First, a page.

Sarah Gubbins

Sarah-pic-1024x768 copySarah Gubbins is a Senior Lecturer in French at Canterbury Christ Church University. She received her PhD in French literature from Trinity College Dublin in 2014. The title of her thesis, which was supervised by David Scott, was: ‘Mid-Century Poetics: The Poetry in Prose and Verse of Nerval and Baudelaire’. She analysed the prose and verse writings of Nerval and Baudelaire, using their appropriation and challenging of different forms, subgenres and literary techniques as a lens through which their poetics could be understood. Through their probing of the boundaries of different generic categories, and the clashing of different systems in their writings, she argued that they develop an aesthetic of ‘stretching’, opening up new poetic and critical possibilities which are most fully realised in the work of poets such as Rimbaud and Mallarmé. Sarah’s research interests include: nineteenth-century French poetry, issues relating to genre in literature, and the relationship between literature and the press in the nineteenth century. She has published on the sonnets of Nerval and Baudelaire, and on Nerval’s references to the visual arts.



This paper explores Gérard de Nerval’s engagement with tarot images in one of his early stories, La Main enchantée (1832). I argue that, in this text, Nerval exploits the paradoxical associations of mysticism and masquerade which characterise tarot cards, in order to elaborate different ‘selves’ and creative roles. Despite longstanding rumours that they date back to ancient Egypt, historians generally agree that tarot cards originated in Northern Italy in the fifteenth century. Until the late eighteenth century, they were used only as playing cards. However, by the early nineteenth century, tarot cards – along with the myth of their ancient origins – had been incorporated into the French occult tradition. In spite of their arcane associations, they were produced for mass consumption using woodcuts, and later through lithography, by printing houses such as the Imagerie d’Épinal. Thus, at the time when Nerval was writing, tarot cards simultaneously belonged to a supposedly ancient esoteric belief system and to a popular nineteenth-century print tradition. In La Main enchantée, Nerval plays with the ironic potentialities inherent in these incompatible associations while, at the same time, harnessing the themes of destiny, success, and failure that tarot cards evoke, and which are central to his writings as a whole.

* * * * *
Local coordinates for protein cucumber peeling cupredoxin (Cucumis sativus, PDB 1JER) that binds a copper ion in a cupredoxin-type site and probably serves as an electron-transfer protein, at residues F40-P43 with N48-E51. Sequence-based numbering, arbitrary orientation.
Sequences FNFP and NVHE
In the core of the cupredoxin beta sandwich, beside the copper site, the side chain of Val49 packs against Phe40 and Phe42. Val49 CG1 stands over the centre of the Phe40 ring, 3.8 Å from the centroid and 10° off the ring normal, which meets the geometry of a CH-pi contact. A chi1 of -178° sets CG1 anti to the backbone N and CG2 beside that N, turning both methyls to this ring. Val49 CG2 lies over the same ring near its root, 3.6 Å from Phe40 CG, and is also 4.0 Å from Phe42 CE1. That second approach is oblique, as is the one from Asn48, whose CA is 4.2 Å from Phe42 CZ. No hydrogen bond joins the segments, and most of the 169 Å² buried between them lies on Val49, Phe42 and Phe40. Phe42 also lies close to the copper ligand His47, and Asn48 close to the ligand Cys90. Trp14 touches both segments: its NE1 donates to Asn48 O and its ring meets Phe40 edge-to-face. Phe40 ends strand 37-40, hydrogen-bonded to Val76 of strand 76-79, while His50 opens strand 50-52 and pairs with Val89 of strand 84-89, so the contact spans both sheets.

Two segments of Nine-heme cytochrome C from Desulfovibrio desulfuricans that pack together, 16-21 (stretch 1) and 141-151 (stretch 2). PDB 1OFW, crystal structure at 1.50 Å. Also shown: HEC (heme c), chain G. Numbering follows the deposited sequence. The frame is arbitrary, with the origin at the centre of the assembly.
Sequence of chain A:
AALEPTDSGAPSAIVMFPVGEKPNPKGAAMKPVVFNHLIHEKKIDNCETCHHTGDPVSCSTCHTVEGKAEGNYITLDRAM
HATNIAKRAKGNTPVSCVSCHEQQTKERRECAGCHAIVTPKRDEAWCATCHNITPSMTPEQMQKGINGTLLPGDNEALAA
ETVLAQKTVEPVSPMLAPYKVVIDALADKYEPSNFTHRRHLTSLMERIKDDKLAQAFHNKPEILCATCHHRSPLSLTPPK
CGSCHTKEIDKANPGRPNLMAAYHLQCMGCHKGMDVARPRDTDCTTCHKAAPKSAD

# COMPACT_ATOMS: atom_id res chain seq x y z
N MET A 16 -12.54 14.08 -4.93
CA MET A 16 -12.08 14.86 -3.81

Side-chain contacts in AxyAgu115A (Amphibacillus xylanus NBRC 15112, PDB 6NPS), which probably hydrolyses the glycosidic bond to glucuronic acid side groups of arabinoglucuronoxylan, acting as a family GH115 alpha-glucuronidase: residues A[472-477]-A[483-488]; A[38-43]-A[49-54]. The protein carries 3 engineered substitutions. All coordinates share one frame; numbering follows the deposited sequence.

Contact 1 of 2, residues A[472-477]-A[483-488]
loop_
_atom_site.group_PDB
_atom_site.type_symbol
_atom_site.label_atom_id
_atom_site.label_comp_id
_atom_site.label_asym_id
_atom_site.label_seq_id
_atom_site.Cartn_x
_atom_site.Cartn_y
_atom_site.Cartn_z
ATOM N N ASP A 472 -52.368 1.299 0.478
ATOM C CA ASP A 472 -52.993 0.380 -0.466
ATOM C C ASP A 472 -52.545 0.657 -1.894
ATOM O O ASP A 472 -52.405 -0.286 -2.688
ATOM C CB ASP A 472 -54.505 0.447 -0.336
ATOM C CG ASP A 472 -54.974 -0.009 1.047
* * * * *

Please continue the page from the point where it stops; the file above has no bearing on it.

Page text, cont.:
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Sarah GubbinsAlex Bradley